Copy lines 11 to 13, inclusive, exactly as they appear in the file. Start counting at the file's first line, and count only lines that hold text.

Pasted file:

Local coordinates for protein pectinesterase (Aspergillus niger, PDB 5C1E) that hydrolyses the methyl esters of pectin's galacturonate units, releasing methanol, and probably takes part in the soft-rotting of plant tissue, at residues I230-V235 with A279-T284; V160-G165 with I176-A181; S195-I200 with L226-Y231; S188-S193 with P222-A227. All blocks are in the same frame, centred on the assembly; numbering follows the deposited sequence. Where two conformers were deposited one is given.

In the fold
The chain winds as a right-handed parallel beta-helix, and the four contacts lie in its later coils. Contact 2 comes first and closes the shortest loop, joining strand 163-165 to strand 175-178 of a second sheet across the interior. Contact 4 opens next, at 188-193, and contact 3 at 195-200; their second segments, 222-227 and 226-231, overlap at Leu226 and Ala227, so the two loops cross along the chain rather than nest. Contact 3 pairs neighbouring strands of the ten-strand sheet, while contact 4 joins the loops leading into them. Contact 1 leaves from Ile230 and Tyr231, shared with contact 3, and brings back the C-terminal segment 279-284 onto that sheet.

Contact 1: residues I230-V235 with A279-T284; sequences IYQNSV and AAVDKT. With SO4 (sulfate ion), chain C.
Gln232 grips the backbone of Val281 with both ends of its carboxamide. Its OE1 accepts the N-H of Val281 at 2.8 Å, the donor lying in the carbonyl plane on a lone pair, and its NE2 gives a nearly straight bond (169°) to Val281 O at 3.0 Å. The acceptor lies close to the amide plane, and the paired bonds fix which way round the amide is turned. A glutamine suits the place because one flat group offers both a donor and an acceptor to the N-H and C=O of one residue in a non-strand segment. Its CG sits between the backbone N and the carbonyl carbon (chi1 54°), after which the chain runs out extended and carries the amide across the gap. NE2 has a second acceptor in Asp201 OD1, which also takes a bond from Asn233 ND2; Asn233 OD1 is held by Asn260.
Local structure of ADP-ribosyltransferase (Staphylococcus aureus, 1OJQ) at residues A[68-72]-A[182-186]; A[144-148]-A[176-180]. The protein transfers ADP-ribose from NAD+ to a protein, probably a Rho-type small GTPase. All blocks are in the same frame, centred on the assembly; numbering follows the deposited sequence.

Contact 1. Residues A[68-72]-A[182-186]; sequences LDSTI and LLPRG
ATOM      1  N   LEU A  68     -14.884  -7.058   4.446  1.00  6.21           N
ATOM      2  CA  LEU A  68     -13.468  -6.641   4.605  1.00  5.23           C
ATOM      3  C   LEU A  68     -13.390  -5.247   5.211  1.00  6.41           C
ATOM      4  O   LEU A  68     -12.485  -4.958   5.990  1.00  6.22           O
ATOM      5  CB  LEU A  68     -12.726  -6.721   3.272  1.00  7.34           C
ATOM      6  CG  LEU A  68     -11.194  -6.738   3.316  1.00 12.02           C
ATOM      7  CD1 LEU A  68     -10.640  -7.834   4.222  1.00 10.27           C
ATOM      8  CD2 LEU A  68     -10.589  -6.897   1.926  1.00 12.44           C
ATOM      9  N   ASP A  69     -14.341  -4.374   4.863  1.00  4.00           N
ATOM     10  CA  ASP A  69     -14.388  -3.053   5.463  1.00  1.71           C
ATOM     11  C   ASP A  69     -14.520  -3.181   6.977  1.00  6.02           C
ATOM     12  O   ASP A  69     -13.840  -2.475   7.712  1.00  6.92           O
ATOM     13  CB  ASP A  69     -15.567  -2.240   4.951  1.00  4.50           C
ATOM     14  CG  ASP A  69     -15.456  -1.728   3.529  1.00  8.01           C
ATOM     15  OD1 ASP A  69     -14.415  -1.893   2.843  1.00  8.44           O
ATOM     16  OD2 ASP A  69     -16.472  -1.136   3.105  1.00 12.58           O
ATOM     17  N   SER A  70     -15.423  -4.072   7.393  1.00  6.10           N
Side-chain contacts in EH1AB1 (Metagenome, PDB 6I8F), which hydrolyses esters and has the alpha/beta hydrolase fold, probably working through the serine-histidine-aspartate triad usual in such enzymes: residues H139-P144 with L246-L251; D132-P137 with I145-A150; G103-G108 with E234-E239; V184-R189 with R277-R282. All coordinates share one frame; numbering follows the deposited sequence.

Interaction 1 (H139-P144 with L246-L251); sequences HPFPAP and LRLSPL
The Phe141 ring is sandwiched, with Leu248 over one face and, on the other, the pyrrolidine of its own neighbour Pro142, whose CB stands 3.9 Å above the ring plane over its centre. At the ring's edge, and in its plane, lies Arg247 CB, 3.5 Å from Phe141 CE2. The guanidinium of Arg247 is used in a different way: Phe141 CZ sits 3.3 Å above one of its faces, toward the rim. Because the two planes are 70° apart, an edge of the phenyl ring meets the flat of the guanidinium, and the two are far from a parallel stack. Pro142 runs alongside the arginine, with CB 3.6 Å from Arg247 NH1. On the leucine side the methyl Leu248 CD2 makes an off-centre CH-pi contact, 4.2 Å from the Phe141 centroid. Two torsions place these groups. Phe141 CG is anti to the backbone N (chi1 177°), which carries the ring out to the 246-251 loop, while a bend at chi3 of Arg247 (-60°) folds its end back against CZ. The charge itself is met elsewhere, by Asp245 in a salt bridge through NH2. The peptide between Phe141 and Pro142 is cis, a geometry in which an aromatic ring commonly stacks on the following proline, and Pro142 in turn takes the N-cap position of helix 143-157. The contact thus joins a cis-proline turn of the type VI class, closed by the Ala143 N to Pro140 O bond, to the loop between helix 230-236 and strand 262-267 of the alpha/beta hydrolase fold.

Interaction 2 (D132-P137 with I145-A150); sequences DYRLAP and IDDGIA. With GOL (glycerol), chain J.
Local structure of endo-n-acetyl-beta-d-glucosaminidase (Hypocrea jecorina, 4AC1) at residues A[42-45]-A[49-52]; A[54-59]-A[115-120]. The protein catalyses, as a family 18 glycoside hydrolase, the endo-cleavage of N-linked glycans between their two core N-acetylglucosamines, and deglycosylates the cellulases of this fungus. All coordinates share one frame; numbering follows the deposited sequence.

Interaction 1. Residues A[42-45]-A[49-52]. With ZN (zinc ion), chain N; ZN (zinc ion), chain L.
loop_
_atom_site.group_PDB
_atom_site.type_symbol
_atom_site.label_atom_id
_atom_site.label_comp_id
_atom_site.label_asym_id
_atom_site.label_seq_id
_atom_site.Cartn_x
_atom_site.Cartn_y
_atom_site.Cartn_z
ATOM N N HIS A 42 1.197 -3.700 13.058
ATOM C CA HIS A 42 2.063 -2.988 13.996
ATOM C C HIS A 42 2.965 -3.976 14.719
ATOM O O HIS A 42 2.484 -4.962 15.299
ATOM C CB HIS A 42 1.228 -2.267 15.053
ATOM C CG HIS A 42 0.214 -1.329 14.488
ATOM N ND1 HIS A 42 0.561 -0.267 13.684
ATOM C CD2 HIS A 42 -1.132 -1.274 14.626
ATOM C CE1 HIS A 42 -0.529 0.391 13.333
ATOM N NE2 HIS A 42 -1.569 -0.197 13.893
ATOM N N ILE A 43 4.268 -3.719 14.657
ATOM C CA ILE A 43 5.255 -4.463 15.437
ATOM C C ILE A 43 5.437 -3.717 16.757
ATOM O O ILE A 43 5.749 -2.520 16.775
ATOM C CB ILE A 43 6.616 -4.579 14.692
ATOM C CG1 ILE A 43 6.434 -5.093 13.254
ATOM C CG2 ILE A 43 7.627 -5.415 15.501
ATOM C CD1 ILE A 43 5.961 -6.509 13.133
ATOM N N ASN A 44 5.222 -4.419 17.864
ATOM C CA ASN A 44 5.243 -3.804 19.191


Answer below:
ATOM      4  O   LEU A  68     -12.485  -4.958   5.990  1.00  6.22           O
ATOM      5  CB  LEU A  68     -12.726  -6.721   3.272  1.00  7.34           C
ATOM      6  CG  LEU A  68     -11.194  -6.738   3.316  1.00 12.02           C